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    First time I’ve seen a good synthesis of:

    • “Managed” languages’ closed-world top-down design assumption makes interoperability difficult and slow.
    • C’s main advantage is not performance, as often assumed, but its assumption of flatter, open-world interoperability in the context of a larger system.
    • C’s safety disadvantages are implementation artifacts that can be addressed without changing languages—but because of the emphasis on numerical performance, implementations are going in the opposite direction.
    • Without an equally good open-world language (Rust?) you couldn’t rewrite a lot of C anyway.
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      “C’s safety disadvantages are implementation artifacts that can be addressed without changing languages—but because of the emphasis on numerical performance, implementations are going in the opposite direction.”

      I countered the concept of just implementing C safer elsewhere with the following:

      The problem is that it isn’t a new idea. People keep trying it as shown below. Unfortunately, C wasn’t designed so much as a modified version of something (BCPL) that was the only collection of features Richards could get to compile on his crappy hardware. It’s not designed for easy analysis or safety. So, all the attempts are going to hit problems in what legacy code they can support, their performance, or even effectiveness if about reliability/security in a pointer-heavy language. Compare that to Ada, Wirth’s stuff, or Modula-3 to find they don’t have that problem or have much less of it because they were carefully designed balancing the various tradeoffs. Ada even meets author’s criteria for safe language with explicit memory representation despite him saying safe languages don’t have that.

      To back that up with references, first is a bunch of attempts at safer C’s or C-like languages with performance issues. The next two are among most recent and practical at memory safety for C apps far as CompSci goes. The last one is an Ada book that lists by chapter each technique its designer used to systematically mitigate bugs or vulnerabilities in systems code.

      https://pdfs.semanticscholar.org/a890/a850dc78e65e26f8f4def435b17094ce08cf.pdf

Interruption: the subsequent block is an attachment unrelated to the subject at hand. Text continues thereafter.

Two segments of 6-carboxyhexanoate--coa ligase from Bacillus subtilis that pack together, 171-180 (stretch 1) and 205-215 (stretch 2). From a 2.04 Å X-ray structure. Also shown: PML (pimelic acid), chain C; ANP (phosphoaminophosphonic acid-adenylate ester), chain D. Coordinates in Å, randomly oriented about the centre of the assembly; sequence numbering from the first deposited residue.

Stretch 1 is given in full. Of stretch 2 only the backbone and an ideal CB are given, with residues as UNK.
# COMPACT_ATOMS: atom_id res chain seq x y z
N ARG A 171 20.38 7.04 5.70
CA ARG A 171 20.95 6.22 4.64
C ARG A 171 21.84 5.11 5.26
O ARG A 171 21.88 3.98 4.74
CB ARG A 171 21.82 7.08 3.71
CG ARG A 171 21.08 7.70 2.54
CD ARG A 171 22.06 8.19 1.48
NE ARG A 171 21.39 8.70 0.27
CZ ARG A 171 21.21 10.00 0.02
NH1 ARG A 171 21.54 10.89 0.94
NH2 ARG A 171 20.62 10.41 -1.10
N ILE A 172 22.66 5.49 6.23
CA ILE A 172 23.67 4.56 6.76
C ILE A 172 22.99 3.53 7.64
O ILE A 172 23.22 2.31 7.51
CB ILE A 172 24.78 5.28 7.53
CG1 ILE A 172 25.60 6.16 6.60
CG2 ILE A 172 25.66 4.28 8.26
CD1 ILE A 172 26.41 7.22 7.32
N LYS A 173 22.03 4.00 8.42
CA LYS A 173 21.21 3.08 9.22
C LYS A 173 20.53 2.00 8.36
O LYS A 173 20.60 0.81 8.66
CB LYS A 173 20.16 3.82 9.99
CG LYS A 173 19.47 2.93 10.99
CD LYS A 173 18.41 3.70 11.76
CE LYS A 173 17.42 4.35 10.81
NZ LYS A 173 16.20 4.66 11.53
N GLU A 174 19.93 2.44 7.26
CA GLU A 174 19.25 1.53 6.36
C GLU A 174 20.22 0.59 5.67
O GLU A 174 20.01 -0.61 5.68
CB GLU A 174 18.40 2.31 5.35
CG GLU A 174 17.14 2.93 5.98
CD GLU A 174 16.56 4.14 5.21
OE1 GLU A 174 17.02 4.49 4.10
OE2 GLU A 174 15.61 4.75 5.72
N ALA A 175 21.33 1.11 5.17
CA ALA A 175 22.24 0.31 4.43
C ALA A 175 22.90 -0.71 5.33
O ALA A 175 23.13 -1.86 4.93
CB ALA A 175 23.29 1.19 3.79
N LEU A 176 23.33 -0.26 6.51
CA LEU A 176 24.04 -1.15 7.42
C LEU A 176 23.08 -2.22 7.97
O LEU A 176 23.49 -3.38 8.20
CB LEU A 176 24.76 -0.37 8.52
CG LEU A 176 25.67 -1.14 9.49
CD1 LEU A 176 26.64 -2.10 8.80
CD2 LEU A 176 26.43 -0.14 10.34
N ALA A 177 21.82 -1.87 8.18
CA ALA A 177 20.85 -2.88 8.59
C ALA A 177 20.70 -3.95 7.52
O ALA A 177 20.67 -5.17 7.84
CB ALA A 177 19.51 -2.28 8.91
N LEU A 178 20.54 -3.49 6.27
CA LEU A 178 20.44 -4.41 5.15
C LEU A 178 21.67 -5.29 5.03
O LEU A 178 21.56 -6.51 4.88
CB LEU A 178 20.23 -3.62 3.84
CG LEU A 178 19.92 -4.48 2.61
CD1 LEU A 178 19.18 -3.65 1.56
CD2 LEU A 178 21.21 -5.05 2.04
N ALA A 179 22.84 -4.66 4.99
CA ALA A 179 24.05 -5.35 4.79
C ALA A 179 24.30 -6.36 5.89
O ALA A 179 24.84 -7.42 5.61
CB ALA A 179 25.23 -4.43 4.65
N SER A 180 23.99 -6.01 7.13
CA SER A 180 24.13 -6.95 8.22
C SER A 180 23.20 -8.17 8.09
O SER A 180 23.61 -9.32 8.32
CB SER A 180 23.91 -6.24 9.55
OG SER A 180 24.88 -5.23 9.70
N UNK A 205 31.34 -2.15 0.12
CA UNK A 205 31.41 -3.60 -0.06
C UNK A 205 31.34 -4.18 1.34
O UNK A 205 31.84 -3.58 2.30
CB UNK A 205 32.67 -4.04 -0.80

https://llvm.org/pubs/2006-06-12-PLDI-SAFECode.html

      https://www.cs.rutgers.edu/~santosh.nagarakatte/softbound/

      http://www.adacore.com/uploads/technical-papers/SafeSecureAdav2015-covered.pdf

      EDIT: Removed this comment from main thread and posted it here as a reply. Clicked the wrong one at first apparently.

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        Ada basically proves his point that you can have a safe, unmanaged, integrative systems language, if you provide good enough facilities for describing the “alien” memory you got from other modules.

        I think he’s mainly responding to the widespread assumption that that’s not possible: that only a language that assumes its runtime “owns” the entire address space and allows direct memory access only through a narrow API can ever be safe. Presumably Ada users know that’s not true, but they’re too busy to write blogs…

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          I like that perspective. With that one, we start with what can be done with current languages then can argue tradeoffs each method offers. Far as Ada users, they seem to be apathetic to or suck at community efforts more than most groups using a language. I think the ones doing solid writing almost exclusively do it in Ada-specific forums, conferences, etc. It might be a pragmatic choice based on how many people in general forums ignore such languages. Nonetheless, it hurts them in adoption since the benefits aren’t widely seen.

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          Link to CCured paper: https://www.cs.virginia.edu/~weimer/p/p477-necula.pdf

          If I had a pressing need for some high assurance C code, I’d probably start with something like that. Their results were pretty good with minimal annotations. If you commit to using something like that, you’d increase annotations over time to improve performance.

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          C’s main advantage is not performance, as often assumed, but its assumption of flatter, open-world interoperability in the context of a larger system.

          “Interoperability?!” Ha! At least I remember battling calling conventions.

          For better or worse, C won; that’s the difference.

          The greatest trick C ever pulled was convincing the world it doesn’t have a VM or runtime.